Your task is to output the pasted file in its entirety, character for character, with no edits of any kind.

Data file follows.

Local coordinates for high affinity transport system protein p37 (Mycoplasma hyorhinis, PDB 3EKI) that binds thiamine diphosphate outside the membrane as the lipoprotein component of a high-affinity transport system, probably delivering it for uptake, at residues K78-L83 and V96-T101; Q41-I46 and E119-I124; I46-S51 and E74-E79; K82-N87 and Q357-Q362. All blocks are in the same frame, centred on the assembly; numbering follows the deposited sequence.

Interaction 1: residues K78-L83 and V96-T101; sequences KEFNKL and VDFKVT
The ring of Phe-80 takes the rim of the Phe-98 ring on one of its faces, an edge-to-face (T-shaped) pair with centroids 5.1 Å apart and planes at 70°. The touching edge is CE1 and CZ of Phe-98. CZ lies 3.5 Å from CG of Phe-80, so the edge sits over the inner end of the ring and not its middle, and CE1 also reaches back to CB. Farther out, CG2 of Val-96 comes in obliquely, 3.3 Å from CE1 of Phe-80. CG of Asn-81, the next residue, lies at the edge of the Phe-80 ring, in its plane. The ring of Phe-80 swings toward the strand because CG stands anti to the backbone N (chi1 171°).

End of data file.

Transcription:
Local coordinates for high affinity transport system protein p37 (Mycoplasma hyorhinis, PDB 3EKI) that binds thiamine diphosphate outside the membrane as the lipoprotein component of a high-affinity transport system, probably delivering it for uptake, at residues K78-L83 and V96-T101; Q41-I46 and E119-I124; I46-S51 and E74-E79; K82-N87 and Q357-Q362. All blocks are in the same frame, centred on the assembly; numbering follows the deposited sequence.

Interaction 1: residues K78-L83 and V96-T101; sequences KEFNKL and VDFKVT
The ring of Phe-80 takes the rim of the Phe-98 ring on one of its faces, an edge-to-face (T-shaped) pair with centroids 5.1 Å apart and planes at 70°. The touching edge is CE1 and CZ of Phe-98. CZ lies 3.5 Å from CG of Phe-80, so the edge sits over the inner end of the ring and not its middle, and CE1 also reaches back to CB. Farther out, CG2 of Val-96 comes in obliquely, 3.3 Å from CE1 of Phe-80. CG of Asn-81, the next residue, lies at the edge of the Phe-80 ring, in its plane. The ring of Phe-80 swings toward the strand because CG stands anti to the backbone N (chi1 171°).